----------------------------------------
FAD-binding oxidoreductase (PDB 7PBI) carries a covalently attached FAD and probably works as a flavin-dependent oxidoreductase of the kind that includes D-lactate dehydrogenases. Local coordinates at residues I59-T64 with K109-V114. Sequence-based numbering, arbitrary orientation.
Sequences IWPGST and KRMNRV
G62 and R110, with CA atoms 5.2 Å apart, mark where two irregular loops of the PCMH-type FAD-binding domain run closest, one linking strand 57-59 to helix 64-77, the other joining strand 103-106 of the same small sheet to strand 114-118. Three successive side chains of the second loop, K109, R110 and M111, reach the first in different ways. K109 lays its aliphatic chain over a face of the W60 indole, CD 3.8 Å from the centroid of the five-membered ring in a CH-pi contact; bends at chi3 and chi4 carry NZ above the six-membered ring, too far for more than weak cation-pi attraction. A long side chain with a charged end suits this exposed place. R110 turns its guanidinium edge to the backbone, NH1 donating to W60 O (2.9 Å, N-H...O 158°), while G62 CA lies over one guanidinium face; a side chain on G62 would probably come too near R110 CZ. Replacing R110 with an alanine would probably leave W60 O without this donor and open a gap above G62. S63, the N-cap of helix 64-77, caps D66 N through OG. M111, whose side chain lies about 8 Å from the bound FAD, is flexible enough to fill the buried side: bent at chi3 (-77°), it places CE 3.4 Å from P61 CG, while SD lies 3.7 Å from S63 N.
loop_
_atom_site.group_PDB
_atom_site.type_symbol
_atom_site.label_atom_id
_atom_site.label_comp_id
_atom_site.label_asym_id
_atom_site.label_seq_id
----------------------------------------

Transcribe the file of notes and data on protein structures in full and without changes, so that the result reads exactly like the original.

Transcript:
FAD-binding oxidoreductase (PDB 7PBI) carries a covalently attached FAD and probably works as a flavin-dependent oxidoreductase of the kind that includes D-lactate dehydrogenases. Local coordinates at residues I59-T64 with K109-V114. Sequence-based numbering, arbitrary orientation.
Sequences IWPGST and KRMNRV
G62 and R110, with CA atoms 5.2 Å apart, mark where two irregular loops of the PCMH-type FAD-binding domain run closest, one linking strand 57-59 to helix 64-77, the other joining strand 103-106 of the same small sheet to strand 114-118. Three successive side chains of the second loop, K109, R110 and M111, reach the first in different ways. K109 lays its aliphatic chain over a face of the W60 indole, CD 3.8 Å from the centroid of the five-membered ring in a CH-pi contact; bends at chi3 and chi4 carry NZ above the six-membered ring, too far for more than weak cation-pi attraction. A long side chain with a charged end suits this exposed place. R110 turns its guanidinium edge to the backbone, NH1 donating to W60 O (2.9 Å, N-H...O 158°), while G62 CA lies over one guanidinium face; a side chain on G62 would probably come too near R110 CZ. Replacing R110 with an alanine would probably leave W60 O without this donor and open a gap above G62. S63, the N-cap of helix 64-77, caps D66 N through OG. M111, whose side chain lies about 8 Å from the bound FAD, is flexible enough to fill the buried side: bent at chi3 (-77°), it places CE 3.4 Å from P61 CG, while SD lies 3.7 Å from S63 N.
loop_
_atom_site.group_PDB
_atom_site.type_symbol
_atom_site.label_atom_id
_atom_site.label_comp_id
_atom_site.label_asym_id
_atom_site.label_seq_id